How Eritrea is turning to Dutch courts to silence its critics
Guardian Africa Network - Martin Plaut A quiet but well orchestrated campaign is under way in the Netherlands as individuals associated with the Eritrean government try to use the Dutch courts to silence its critics. Eight such court cases
Guardian Africa Network – Martin Plaut
A quiet but well orchestrated campaign is under way in the Netherlands as individuals associated with the Eritrean government try to use the Dutch courts to silence its critics.
Eight such court cases have been launched against liberal newspapers, a radio station, a website, the Dutch government and an academic who have criticised its authoritarian regime.
The cases have been initiated by leaders of the youth wing of Eritrea’s ruling party, the Young People’s Front for Democracy and Justice, but the campaign appears to be guided by senior government officials, including some close to the president, Isaias Afewerki.
Last year Yemane Gebreab, President Isaias’s closest adviser, told 550 young Eritreans attending the party’s youth rally in Germany that fighting the country’s “enemies” was their top priority.
“Enemies who don’t tire and don’t sleep, who try to bring our downfall … Therefore, our first objective – as YPFDJ and as Eritrean youth, and as community … is to conclusively defeat this hostility hovering over of our nation. That remains the job,” he told the conference.
The first to face the courts in the Netherlands was Mirjam van Reisen, a professor of international relations at the University of Tilburg. As an adviser to the European Union and the UN, Van Reisen is a well-respected Eritrean expert.
In May 2015 the Dutch website Oneworld.nl published an articleclaiming that some of the interpreters working for the Dutch immigration service were linked to the Eritrean regime.
Eritreans make up the third largest group of people risking the journey across the Mediterranean to Europe, with up to 5,000 leaving every month to flee poverty, political repression and indefinite military conscription.
The translators were hired to interpret sensitive conversations between officials and refugees seeking asylum. The article claimed that, contrary to Dutch regulations, some translators had ties to the regime that the asylum seekers were fleeing.
“Many Eritrean asylum seekers are immensely traumatised,” Van Reisen was quoted as saying. “When they discover that the interpreters are linked to the regime they fled from, this undermines their trust in protection by the Dutch authorities.”
She said the situation was potentially dangerous. “The interpreters get sensitive information about the asylum seekers through the interviews that they translate. With this information, they may threaten or extort these refugees. Relatives in Eritrea may also be threatened.”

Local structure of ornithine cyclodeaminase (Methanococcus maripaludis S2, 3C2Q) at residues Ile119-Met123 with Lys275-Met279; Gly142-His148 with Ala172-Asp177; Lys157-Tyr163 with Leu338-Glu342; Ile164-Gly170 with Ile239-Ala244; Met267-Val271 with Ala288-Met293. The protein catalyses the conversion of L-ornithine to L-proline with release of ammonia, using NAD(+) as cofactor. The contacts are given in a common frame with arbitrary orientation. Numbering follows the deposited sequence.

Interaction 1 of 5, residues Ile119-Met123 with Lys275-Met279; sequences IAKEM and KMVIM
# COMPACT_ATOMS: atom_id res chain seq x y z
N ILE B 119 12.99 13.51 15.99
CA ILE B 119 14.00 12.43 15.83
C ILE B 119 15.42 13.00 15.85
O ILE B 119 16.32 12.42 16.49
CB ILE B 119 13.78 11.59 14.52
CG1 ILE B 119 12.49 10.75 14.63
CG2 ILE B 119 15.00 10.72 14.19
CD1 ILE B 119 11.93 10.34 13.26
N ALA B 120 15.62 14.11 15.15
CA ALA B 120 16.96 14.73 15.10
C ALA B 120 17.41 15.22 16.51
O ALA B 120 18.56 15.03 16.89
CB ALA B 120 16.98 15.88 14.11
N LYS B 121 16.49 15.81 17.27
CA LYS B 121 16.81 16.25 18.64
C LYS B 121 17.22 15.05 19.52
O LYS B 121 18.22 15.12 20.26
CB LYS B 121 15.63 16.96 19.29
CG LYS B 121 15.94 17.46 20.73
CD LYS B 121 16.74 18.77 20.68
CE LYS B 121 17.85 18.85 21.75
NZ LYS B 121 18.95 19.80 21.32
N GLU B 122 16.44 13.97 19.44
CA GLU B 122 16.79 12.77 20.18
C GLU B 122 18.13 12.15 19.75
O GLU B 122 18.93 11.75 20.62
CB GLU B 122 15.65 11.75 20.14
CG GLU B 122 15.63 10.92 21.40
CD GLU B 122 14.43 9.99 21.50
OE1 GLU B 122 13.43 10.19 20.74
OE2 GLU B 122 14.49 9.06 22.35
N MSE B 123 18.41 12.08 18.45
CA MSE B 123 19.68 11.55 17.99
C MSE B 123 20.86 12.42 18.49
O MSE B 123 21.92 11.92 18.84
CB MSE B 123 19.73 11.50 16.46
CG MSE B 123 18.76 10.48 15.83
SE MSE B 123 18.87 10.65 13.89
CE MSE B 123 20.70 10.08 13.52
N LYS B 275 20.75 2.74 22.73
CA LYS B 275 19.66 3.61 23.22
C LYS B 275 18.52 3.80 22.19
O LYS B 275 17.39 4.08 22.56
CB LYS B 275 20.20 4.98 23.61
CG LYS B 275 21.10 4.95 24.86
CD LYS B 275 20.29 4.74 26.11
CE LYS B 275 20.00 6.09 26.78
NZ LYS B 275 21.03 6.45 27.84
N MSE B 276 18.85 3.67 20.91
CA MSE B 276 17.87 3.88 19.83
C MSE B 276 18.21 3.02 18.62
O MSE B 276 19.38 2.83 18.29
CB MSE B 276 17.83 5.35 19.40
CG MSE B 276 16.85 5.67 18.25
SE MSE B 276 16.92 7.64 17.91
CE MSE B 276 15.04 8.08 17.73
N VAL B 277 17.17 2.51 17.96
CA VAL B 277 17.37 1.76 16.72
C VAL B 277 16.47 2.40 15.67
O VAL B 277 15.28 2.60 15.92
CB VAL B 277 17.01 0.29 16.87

The article identified the brother and sister of the leader of the ruling party’s youth wing as being among those employed as translators. “The interpreters are linked to the centre of the intelligence in the Netherlands and inEurope,” Van Reisen was quoted as saying.
In May 2015 the former president of the youth wing, Meseret Bahlbi, filed a charge of libel and slander over the article. He asked for an apology, a correction and compensation of at least €25,000.
But when the case came to court on 10 February the judge found that the youth wing had indeed received instructions from the ruling party, that it supported the Eritrean regime, and that its members’ goals were to “act as informants for [the embassies of] the regime in Eritrea”. Bahlbi’s claim was rejected and Van Reisen’s right to freedom of speech was upheld.
Perhaps at least as damaging for the Eritrean government was an admission by Bahlbi in his submission to the court that the country “is a dictatorship and that torture takes place”.
Bahlbi’s siblings brought another case against the Dutch migration agency on 24 February, but once again the court found against them.
Although these cases backfired, at least six others are still being pursued. There are two cases against the Volkskrant – the Netherlands’ equivalent of the Guardian. The paper was in court on 24 February and judgement will be delivered on 11 March. And there are four other cases against media organisation, including Oneworld and Radio Argos.
Critics of the regime have also been the subject of vociferous attacks by users of social media. Van Reisen has been physically threatened. She and I have both been have been demonised:
In this context the Dutch cases takes on a particularly sinister significance.